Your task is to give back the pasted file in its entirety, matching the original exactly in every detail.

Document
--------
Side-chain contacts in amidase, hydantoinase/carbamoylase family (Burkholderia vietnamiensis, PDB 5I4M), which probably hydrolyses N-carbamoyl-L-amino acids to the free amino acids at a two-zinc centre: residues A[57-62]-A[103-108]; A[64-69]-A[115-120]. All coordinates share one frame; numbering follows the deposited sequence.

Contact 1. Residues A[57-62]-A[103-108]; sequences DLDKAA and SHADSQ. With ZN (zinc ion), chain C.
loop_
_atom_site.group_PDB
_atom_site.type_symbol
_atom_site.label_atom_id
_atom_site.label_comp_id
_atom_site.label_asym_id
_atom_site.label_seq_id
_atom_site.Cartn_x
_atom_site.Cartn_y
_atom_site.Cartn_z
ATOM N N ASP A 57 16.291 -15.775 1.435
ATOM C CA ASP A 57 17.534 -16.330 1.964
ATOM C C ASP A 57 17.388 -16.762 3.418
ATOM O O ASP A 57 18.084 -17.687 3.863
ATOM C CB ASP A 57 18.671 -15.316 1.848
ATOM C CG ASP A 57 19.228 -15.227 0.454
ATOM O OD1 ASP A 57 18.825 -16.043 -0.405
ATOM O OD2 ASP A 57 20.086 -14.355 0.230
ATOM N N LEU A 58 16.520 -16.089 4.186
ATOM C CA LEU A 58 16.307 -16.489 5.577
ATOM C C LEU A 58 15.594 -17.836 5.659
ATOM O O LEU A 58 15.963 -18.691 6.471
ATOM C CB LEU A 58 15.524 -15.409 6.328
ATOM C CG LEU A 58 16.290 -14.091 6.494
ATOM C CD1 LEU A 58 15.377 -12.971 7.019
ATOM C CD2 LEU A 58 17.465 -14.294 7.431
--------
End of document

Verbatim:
Side-chain contacts in amidase, hydantoinase/carbamoylase family (Burkholderia vietnamiensis, PDB 5I4M), which probably hydrolyses N-carbamoyl-L-amino acids to the free amino acids at a two-zinc centre: residues A[57-62]-A[103-108]; A[64-69]-A[115-120]. All coordinates share one frame; numbering follows the deposited sequence.

Contact 1. Residues A[57-62]-A[103-108]; sequences DLDKAA and SHADSQ. With ZN (zinc ion), chain C.
loop_
_atom_site.group_PDB
_atom_site.type_symbol
_atom_site.label_atom_id
_atom_site.label_comp_id
_atom_site.label_asym_id
_atom_site.label_seq_id
_atom_site.Cartn_x
_atom_site.Cartn_y
_atom_site.Cartn_z
ATOM N N ASP A 57 16.291 -15.775 1.435
ATOM C CA ASP A 57 17.534 -16.330 1.964
ATOM C C ASP A 57 17.388 -16.762 3.418
ATOM O O ASP A 57 18.084 -17.687 3.863
ATOM C CB ASP A 57 18.671 -15.316 1.848
ATOM C CG ASP A 57 19.228 -15.227 0.454
ATOM O OD1 ASP A 57 18.825 -16.043 -0.405
ATOM O OD2 ASP A 57 20.086 -14.355 0.230
ATOM N N LEU A 58 16.520 -16.089 4.186
ATOM C CA LEU A 58 16.307 -16.489 5.577
ATOM C C LEU A 58 15.594 -17.836 5.659
ATOM O O LEU A 58 15.963 -18.691 6.471
ATOM C CB LEU A 58 15.524 -15.409 6.328
ATOM C CG LEU A 58 16.290 -14.091 6.494
ATOM C CD1 LEU A 58 15.377 -12.971 7.019
ATOM C CD2 LEU A 58 17.465 -14.294 7.431